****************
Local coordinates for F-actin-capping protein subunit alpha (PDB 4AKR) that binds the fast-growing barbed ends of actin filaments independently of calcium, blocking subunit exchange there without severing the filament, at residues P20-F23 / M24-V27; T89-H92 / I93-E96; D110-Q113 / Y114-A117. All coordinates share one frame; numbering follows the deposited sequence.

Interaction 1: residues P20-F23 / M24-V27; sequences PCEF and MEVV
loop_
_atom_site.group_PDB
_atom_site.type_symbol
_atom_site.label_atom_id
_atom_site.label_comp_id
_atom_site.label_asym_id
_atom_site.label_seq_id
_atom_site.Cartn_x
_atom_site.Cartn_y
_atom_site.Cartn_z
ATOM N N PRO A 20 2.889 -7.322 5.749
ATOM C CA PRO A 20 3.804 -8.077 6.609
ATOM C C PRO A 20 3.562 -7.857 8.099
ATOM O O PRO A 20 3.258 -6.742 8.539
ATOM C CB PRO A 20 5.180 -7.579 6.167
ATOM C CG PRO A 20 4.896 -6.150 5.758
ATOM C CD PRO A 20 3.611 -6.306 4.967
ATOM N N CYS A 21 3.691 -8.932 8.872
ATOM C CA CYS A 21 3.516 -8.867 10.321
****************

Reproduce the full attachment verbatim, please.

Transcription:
Local coordinates for F-actin-capping protein subunit alpha (PDB 4AKR) that binds the fast-growing barbed ends of actin filaments independently of calcium, blocking subunit exchange there without severing the filament, at residues P20-F23 / M24-V27; T89-H92 / I93-E96; D110-Q113 / Y114-A117. All coordinates share one frame; numbering follows the deposited sequence.

Interaction 1: residues P20-F23 / M24-V27; sequences PCEF and MEVV
loop_
_atom_site.group_PDB
_atom_site.type_symbol
_atom_site.label_atom_id
_atom_site.label_comp_id
_atom_site.label_asym_id
_atom_site.label_seq_id
_atom_site.Cartn_x
_atom_site.Cartn_y
_atom_site.Cartn_z
ATOM N N PRO A 20 2.889 -7.322 5.749
ATOM C CA PRO A 20 3.804 -8.077 6.609
ATOM C C PRO A 20 3.562 -7.857 8.099
ATOM O O PRO A 20 3.258 -6.742 8.539
ATOM C CB PRO A 20 5.180 -7.579 6.167
ATOM C CG PRO A 20 4.896 -6.150 5.758
ATOM C CD PRO A 20 3.611 -6.306 4.967
ATOM N N CYS A 21 3.691 -8.932 8.872
ATOM C CA CYS A 21 3.516 -8.867 10.321